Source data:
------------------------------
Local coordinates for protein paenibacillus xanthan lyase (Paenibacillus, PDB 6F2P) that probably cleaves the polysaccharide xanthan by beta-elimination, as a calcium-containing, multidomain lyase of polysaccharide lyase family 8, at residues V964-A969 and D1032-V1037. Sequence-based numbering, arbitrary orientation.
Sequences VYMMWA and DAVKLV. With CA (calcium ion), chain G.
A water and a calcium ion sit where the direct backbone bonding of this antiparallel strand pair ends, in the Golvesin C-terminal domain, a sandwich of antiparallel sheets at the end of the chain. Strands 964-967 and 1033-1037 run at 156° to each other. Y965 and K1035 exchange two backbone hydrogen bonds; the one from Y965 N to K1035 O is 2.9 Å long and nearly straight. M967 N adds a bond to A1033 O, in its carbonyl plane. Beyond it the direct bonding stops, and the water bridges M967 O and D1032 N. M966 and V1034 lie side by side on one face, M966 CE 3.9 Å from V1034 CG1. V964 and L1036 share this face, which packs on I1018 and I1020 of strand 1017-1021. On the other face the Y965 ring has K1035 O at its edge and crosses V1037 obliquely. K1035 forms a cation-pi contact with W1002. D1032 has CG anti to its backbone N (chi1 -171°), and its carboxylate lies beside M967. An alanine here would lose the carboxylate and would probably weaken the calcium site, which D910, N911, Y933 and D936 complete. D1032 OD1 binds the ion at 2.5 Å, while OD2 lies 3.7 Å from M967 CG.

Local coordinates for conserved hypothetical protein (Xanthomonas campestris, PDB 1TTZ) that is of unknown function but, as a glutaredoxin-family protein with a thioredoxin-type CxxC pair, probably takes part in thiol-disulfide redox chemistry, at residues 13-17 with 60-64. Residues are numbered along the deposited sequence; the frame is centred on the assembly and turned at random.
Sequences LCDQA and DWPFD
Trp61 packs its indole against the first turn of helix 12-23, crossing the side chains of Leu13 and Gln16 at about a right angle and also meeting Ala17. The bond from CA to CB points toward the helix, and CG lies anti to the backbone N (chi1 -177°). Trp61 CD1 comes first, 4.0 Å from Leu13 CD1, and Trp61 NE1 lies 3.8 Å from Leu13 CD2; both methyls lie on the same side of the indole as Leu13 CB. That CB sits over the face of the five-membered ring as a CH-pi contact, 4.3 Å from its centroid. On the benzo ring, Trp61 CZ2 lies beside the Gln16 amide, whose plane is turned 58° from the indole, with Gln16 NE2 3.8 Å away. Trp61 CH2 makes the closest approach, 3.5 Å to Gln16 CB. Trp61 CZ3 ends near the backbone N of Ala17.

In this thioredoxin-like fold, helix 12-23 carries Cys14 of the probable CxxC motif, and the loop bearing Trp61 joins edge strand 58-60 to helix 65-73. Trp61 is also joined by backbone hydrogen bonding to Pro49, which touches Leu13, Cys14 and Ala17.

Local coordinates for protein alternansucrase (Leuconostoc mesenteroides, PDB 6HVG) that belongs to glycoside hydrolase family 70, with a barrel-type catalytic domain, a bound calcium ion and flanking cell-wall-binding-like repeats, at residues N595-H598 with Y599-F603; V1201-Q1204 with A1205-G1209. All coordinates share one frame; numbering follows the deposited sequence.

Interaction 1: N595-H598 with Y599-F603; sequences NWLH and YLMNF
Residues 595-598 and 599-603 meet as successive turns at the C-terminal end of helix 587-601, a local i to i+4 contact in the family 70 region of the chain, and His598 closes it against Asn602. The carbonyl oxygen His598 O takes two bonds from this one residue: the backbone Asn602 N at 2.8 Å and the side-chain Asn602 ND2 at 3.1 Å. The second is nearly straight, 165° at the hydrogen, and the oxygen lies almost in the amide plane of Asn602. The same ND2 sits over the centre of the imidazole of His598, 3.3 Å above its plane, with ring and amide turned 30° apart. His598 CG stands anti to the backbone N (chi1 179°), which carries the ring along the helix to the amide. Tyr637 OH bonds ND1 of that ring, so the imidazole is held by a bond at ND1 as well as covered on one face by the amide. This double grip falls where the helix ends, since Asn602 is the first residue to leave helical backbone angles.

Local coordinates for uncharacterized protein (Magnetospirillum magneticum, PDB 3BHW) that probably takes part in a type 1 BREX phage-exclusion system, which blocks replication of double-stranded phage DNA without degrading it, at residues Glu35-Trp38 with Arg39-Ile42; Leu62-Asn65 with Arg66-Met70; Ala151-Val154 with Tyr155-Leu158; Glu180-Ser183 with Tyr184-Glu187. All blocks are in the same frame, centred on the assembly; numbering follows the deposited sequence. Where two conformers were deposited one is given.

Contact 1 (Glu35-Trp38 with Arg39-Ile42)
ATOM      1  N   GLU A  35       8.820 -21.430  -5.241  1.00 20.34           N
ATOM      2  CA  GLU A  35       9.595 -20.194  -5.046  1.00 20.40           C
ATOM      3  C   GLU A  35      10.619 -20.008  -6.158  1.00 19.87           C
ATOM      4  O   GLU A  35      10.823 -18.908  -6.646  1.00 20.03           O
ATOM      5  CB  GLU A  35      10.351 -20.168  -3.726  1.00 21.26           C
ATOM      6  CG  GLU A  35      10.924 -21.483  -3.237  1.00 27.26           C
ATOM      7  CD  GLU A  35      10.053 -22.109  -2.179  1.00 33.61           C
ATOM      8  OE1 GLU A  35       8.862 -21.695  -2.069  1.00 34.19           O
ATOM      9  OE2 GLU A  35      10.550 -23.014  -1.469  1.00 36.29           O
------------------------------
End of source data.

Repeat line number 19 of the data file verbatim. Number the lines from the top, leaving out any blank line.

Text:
ATOM      7  CD  GLU A  35      10.053 -22.109  -2.179  1.00 33.61           C